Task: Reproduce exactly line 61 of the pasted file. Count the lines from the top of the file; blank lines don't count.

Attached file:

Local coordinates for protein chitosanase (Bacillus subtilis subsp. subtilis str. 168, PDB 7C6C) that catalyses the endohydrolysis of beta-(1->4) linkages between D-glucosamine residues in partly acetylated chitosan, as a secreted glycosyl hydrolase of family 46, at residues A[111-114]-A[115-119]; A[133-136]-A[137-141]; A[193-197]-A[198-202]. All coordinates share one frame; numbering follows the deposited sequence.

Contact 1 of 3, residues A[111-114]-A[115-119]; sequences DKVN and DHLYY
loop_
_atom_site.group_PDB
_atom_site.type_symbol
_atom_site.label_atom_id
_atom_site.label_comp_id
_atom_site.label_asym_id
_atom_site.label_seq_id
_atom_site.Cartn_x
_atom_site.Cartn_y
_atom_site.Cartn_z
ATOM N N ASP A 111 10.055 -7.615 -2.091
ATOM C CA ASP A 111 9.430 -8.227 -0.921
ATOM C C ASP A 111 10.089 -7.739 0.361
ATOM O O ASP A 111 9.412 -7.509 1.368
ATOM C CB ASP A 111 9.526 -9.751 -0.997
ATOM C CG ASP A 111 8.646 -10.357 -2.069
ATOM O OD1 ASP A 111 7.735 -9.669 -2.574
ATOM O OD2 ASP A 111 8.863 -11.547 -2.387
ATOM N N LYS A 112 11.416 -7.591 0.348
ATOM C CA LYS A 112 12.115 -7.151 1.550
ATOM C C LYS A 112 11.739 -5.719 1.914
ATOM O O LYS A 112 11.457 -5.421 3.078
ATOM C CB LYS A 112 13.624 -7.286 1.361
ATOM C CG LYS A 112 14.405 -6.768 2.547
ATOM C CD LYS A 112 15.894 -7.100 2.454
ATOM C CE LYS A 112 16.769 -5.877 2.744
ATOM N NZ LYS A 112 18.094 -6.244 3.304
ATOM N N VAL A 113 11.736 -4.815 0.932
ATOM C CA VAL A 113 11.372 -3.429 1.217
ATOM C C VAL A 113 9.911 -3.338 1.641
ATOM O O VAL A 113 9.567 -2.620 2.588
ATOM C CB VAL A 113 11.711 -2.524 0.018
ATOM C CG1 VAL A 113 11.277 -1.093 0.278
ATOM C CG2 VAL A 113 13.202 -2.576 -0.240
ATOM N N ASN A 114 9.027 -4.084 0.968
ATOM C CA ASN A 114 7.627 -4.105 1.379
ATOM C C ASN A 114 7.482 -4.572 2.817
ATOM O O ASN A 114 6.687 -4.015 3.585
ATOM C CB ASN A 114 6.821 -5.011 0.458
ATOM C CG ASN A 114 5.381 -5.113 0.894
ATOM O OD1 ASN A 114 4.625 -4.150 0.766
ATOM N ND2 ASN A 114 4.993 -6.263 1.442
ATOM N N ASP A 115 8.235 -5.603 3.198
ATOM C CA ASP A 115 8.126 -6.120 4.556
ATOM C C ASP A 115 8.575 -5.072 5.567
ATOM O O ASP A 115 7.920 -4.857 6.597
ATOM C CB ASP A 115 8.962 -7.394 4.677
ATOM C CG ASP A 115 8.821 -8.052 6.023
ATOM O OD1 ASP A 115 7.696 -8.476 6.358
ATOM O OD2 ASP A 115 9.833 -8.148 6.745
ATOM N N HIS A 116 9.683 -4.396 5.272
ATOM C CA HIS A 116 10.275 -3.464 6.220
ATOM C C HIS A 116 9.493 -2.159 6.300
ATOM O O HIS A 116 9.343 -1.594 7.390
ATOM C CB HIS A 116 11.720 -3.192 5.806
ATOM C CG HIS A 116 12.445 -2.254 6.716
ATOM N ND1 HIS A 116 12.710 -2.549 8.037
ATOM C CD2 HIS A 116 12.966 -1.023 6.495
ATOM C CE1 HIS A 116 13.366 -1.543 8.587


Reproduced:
ATOM C CE1 HIS A 116 13.366 -1.543 8.587